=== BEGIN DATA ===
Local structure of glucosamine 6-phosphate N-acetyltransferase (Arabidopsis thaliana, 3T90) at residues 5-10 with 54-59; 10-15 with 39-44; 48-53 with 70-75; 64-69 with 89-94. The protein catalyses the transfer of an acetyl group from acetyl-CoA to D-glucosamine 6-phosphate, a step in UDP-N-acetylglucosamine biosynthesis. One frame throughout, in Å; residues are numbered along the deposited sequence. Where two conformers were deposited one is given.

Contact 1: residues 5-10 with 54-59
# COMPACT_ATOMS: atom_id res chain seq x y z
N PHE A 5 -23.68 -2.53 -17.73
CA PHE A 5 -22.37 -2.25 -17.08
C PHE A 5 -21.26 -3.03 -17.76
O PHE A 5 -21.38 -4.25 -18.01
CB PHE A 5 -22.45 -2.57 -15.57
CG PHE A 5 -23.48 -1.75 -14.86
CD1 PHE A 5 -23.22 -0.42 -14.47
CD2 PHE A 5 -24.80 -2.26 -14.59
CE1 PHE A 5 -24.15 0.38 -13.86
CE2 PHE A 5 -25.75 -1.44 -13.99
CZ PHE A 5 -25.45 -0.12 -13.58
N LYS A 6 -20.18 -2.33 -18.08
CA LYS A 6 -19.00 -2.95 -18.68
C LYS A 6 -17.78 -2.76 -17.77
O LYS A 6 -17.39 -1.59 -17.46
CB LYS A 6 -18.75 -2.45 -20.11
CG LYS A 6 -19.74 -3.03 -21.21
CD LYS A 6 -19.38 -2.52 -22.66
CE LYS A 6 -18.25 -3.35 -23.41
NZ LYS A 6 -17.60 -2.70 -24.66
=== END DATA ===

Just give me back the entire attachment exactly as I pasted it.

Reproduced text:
Local structure of glucosamine 6-phosphate N-acetyltransferase (Arabidopsis thaliana, 3T90) at residues 5-10 with 54-59; 10-15 with 39-44; 48-53 with 70-75; 64-69 with 89-94. The protein catalyses the transfer of an acetyl group from acetyl-CoA to D-glucosamine 6-phosphate, a step in UDP-N-acetylglucosamine biosynthesis. One frame throughout, in Å; residues are numbered along the deposited sequence. Where two conformers were deposited one is given.

Contact 1: residues 5-10 with 54-59
# COMPACT_ATOMS: atom_id res chain seq x y z
N PHE A 5 -23.68 -2.53 -17.73
CA PHE A 5 -22.37 -2.25 -17.08
C PHE A 5 -21.26 -3.03 -17.76
O PHE A 5 -21.38 -4.25 -18.01
CB PHE A 5 -22.45 -2.57 -15.57
CG PHE A 5 -23.48 -1.75 -14.86
CD1 PHE A 5 -23.22 -0.42 -14.47
CD2 PHE A 5 -24.80 -2.26 -14.59
CE1 PHE A 5 -24.15 0.38 -13.86
CE2 PHE A 5 -25.75 -1.44 -13.99
CZ PHE A 5 -25.45 -0.12 -13.58
N LYS A 6 -20.18 -2.33 -18.08
CA LYS A 6 -19.00 -2.95 -18.68
C LYS A 6 -17.78 -2.76 -17.77
O LYS A 6 -17.39 -1.59 -17.46
CB LYS A 6 -18.75 -2.45 -20.11
CG LYS A 6 -19.74 -3.03 -21.21
CD LYS A 6 -19.38 -2.52 -22.66
CE LYS A 6 -18.25 -3.35 -23.41
NZ LYS A 6 -17.60 -2.70 -24.66